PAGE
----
Born in Muskogee, Oklahoma, on April 7, 1919, and son of Edmond Augustus and Esther Pullen Edmondson, Edmond A. "Ed" Edmondson graduated from Muskogee Junior College in 1938 and the University of Oklahoma in 1940. His father was a Muskogee County commissioner. His brother, J. Howard Edmondson, was Oklahoma governor and U.S. senator. While attending college, Ed Edmondson worked for a Muskogee newspaper and United Press International.
From 1940 to 1943 Edmondson was a special agent with the Federal Bureau of Investigation in Washington, D.C. During World War II he became a lieutenant in the U.S. Navy while serving in the Pacific. He was also in the U.S. Naval Reserve from 1946 to 1970. He married June Maureen Pilley on March 5, 1944. Their children were June Ellen, James Edmond (who became a district judge), William Andrew (who became Oklahoma attorney general), John, and Brian. Edmondson was the Washington, D.C., correspondent for several Oklahoma newspapers from 1946 to 1947. He received a law degree from Georgetown University, Washington, D.C., in 1947 and returned to Muskogee where he was Muskogee County attorney from 1949 to 1952.
In 1952 Oklahoma's Second District voters first elected Ed Edmondson as a Democrat to the U.S. House of Representatives; he served from 1953 to 1973. By the end of his congressional career he had attained considerable seniority on the Interior and Insular Affairs Committee and Public Works Committee. He was chair of the Mines and Mining Subcommittee and the second-ranking Democrat on the Indian Affairs Subcommittee. Other subcommittees on which he sat were Environment; Irrigation and Reclamation; Public Lands; Flood Control and Internal Development; Investigation and Oversight; Roads; Conservation and Watershed Development; and Economic Development Programs. He played a crucial role in passage of legislation creating the Arkansas River Navigation System and Copan Dam.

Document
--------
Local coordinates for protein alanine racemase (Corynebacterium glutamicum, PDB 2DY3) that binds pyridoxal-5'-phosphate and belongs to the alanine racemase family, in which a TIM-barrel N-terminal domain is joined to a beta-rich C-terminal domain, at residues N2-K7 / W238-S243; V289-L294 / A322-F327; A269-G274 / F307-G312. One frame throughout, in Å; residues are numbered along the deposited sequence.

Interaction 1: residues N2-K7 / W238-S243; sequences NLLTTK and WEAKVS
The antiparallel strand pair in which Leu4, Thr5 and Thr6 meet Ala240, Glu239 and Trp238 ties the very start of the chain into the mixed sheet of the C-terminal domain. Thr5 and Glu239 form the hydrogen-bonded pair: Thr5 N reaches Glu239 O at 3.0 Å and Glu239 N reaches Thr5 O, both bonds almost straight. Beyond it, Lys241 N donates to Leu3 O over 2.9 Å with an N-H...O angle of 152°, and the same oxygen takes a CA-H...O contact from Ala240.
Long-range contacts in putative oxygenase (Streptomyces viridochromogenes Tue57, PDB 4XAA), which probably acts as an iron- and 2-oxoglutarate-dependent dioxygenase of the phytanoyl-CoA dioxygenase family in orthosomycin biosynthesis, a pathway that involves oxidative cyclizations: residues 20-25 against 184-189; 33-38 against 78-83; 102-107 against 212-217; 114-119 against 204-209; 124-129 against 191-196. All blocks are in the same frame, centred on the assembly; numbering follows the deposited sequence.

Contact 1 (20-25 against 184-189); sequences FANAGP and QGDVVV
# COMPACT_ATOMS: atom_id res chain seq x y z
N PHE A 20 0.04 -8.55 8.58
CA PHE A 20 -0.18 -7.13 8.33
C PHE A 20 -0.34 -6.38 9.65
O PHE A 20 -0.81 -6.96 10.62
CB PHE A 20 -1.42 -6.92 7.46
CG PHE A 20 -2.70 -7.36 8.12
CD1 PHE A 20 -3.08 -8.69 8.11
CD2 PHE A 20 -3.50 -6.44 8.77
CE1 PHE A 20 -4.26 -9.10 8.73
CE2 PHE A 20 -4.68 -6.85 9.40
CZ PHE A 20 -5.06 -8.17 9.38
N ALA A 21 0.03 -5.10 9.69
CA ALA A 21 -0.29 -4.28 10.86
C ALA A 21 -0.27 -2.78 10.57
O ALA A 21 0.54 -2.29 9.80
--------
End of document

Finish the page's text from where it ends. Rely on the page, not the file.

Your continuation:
When he first went to Congress, he was a grass-roots liberal, and throughout his tenure he was prolabor. He supported Pres. John F. Kennedy's New Frontier legislation, but during Lyndon Johnson's administration he became more conservative. In 1972 and 1974 Edmondson ran for the U.S. Senate. His campaigns focused on his conservatism, his dislike of Democratic presidential candidate George McGovern, and his support for economic measures to help the "little man." Nonetheless, Republicans Dewey Bartlett and Henry Bellmon defeated him. In 1978 he tried again but lost his party's nomination to David Boren.
In later years Edmondson was an attorney in Muskogee. He was involved with the Oklahoma Scenic Rivers Commission and the preservation of the Illinois River. He died in Muskogee on December 8, 1990.
BIBLIOGRAPHY: Michael Barone, Grant Ujifusa, and Douglas Matthews, The Almanac of American Politics: The Senators, The Representatives, Their Records, States and Districts, 1974 (Boston: Gambit, 1973). Biographical Directory of the American Congress, 1774-1996 (Arlington, Va.: CQ Staff Directories, 1997). Oklahoma State Election Board, Oklahoma Elections: Statehood to Present, Vol. 1 (Oklahoma City: Oklahoma State Election Board, 1988). Tulsa (Oklahoma) World, 10 December 1990. Who's Who in America (58th ed.; New Providence, N.J.: Marquis Who's Who, 2000).
Todd J. Kosmerick
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